This paper is concerned with the construction of confidence intervals for efficiency levels of individual firms in stochastic frontier models with panel data. A number of different techniques have been proposed in the literature to address this problem. Given a distributional assumption for technical inefficiency, maximum likelihood estimation was proposed by Pitt and Lee (1981). Battese and Coelli (1988) showed how to construct point estimates of technical efficiency for each firm, and Horrace and Schmidt (1996) showed how to construct confidence intervals for these efficiency levels. Without a distributional assumption for technical efficiency, Schmidt and Sickles (1984) proposed fixed effects estimation, and the point estimation problem for efficiency levels was discussed by Schmidt and Sickles (1984) and Park and Simar (1994). Simar (1992) and Hall, H ̈ardle, and Simar (1993) suggested using bootstrapping to conduct inference on the efficiency levels. Horrace and Schmidt (1996, 2000) constructed confidence intervals using the theory of multiple comparisons with the best, and Kim and Schmidt (1999) suggested a univariate version of comparisons with the best. Bayesian methods have been suggested by Koop, Osiewalski, and Steel (1997) and Osiewalski and Steel (1998).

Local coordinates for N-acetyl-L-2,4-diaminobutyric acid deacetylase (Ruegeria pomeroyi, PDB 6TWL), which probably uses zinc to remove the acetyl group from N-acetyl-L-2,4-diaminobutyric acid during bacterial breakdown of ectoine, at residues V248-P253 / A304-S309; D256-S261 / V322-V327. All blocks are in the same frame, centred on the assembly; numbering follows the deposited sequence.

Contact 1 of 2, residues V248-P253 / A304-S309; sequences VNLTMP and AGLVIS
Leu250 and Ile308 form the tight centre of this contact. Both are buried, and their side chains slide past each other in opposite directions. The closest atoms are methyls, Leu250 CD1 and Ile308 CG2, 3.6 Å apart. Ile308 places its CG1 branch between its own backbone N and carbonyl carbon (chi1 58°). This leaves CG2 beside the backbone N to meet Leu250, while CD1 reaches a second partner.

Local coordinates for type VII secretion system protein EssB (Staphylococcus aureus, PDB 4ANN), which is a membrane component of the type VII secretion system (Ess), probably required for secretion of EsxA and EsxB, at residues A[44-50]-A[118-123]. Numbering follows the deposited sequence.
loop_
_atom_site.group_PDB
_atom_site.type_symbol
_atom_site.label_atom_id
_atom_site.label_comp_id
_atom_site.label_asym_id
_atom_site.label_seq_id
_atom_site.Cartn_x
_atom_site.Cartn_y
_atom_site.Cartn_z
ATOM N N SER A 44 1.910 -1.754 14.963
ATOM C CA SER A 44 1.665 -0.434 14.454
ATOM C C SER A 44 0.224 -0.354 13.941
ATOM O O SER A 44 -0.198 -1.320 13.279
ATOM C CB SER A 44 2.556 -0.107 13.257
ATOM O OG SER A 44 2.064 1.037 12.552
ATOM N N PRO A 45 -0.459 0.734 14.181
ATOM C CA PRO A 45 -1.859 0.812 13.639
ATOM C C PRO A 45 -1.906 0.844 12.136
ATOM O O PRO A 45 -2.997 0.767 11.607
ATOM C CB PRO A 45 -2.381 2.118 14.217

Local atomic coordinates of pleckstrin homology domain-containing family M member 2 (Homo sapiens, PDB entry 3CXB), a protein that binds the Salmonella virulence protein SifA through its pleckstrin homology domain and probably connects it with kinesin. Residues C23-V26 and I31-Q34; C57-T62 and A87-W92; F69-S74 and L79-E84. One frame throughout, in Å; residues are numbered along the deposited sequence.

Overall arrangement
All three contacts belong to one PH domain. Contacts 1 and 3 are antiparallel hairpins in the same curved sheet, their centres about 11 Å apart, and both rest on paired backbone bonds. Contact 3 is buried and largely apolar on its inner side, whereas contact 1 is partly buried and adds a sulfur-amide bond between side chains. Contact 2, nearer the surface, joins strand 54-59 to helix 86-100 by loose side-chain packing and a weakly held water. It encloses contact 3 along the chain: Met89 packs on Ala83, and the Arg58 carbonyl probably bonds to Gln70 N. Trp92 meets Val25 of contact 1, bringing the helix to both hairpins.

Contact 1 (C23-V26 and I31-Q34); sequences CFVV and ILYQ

In this paper we will focus on bootstrapping and some related procedures. We provide a survey of various versions of the bootstrap for construction of confidence intervals for efficiency levels. We also propose a simple alternative to the bootstrap that uses standard parametric methods, acting as if the identity of the best firm is known with certainty. We present Monte Carlo simulation evidence on the accuracy of the bootstrap and our simple alternative. Finally, we present some empirical results to indicate how these methods work in practice.